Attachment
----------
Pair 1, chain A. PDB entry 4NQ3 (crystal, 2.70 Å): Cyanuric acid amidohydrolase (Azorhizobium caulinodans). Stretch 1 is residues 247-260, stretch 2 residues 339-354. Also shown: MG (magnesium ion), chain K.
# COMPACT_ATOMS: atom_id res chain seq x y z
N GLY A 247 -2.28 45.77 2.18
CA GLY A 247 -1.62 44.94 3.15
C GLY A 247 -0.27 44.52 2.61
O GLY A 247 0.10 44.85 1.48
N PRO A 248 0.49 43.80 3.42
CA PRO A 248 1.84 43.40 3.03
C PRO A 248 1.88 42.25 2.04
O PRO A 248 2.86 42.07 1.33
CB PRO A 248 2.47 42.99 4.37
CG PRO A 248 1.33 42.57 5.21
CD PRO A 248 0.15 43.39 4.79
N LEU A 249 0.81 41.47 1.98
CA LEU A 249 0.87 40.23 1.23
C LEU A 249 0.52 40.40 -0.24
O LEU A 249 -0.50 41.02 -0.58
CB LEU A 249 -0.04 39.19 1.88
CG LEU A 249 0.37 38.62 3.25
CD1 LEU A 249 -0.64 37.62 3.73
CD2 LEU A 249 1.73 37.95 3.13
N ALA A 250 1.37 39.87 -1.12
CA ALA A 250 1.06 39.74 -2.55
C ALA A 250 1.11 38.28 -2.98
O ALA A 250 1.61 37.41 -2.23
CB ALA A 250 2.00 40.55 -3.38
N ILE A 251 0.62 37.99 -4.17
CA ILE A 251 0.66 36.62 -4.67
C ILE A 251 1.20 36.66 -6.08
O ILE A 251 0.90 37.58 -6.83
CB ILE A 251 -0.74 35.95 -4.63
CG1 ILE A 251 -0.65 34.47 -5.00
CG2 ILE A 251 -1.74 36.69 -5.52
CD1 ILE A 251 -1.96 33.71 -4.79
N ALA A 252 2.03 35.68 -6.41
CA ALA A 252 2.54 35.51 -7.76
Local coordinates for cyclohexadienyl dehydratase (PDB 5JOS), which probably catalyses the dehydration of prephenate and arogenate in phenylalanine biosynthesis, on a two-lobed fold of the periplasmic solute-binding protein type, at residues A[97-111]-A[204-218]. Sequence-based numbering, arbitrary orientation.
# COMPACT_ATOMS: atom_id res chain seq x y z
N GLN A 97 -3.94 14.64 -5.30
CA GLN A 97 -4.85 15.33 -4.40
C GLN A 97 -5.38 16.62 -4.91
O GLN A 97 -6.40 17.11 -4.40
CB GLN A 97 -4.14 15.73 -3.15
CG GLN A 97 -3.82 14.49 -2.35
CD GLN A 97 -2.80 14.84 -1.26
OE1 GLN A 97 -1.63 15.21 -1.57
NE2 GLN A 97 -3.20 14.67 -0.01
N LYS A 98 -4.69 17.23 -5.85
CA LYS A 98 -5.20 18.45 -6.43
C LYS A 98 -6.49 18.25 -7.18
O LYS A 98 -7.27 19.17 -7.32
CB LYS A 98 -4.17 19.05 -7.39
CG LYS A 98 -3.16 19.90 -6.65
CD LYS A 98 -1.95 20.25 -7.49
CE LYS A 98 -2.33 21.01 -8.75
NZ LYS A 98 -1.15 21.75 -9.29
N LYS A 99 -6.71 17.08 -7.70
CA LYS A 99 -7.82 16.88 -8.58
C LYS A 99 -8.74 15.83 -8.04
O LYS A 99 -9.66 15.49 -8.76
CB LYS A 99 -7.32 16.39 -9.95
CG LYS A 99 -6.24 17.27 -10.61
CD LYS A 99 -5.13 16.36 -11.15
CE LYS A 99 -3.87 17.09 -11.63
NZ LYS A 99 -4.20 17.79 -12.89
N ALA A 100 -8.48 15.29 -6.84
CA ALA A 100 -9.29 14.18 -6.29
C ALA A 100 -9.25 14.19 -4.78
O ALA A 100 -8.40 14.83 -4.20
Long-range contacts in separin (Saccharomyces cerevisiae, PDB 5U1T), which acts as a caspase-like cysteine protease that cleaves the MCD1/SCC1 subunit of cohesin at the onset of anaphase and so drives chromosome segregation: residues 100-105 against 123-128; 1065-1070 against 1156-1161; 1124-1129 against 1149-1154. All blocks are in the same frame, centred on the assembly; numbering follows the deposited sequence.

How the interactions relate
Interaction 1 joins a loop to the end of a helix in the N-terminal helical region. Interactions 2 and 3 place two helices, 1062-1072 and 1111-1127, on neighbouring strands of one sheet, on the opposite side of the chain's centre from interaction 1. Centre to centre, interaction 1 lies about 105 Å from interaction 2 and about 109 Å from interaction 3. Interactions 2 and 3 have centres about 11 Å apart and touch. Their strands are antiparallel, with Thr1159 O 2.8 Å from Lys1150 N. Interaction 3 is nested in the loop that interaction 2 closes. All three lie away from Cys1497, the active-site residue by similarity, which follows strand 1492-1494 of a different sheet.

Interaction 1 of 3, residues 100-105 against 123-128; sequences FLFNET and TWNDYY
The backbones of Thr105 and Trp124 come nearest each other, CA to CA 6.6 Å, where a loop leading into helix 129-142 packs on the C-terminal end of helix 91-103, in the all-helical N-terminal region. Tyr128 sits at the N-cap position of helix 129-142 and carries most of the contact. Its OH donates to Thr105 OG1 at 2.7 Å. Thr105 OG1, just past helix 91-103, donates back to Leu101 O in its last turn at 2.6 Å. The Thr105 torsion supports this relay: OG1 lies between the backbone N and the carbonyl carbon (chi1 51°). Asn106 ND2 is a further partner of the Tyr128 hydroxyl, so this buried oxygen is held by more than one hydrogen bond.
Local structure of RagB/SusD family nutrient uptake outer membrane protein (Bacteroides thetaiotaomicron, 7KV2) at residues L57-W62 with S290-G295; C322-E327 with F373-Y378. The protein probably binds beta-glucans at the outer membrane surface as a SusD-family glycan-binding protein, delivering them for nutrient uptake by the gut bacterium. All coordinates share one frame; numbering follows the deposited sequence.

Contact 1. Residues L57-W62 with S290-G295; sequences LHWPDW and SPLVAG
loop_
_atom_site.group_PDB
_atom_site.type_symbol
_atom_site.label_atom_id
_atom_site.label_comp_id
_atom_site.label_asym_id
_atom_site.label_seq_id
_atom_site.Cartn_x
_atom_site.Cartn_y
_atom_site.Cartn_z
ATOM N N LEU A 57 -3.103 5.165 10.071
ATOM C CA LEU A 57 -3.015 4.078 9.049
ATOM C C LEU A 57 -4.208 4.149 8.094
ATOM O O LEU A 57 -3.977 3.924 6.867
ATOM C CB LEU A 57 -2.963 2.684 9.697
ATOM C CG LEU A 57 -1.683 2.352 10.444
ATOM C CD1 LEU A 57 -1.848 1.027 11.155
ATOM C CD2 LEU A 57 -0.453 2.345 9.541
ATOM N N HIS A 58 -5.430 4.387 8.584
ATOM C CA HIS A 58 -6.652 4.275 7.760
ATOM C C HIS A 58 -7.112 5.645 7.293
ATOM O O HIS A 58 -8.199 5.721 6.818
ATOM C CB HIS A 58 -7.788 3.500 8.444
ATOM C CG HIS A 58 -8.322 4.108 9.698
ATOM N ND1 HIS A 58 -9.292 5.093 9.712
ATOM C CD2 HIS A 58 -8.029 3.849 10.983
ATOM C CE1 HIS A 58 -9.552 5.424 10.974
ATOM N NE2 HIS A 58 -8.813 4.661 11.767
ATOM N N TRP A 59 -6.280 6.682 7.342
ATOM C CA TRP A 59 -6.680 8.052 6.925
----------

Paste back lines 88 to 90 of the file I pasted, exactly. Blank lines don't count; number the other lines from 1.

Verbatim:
ATOM C CA LEU A 57 -3.015 4.078 9.049
ATOM C C LEU A 57 -4.208 4.149 8.094
ATOM O O LEU A 57 -3.977 3.924 6.867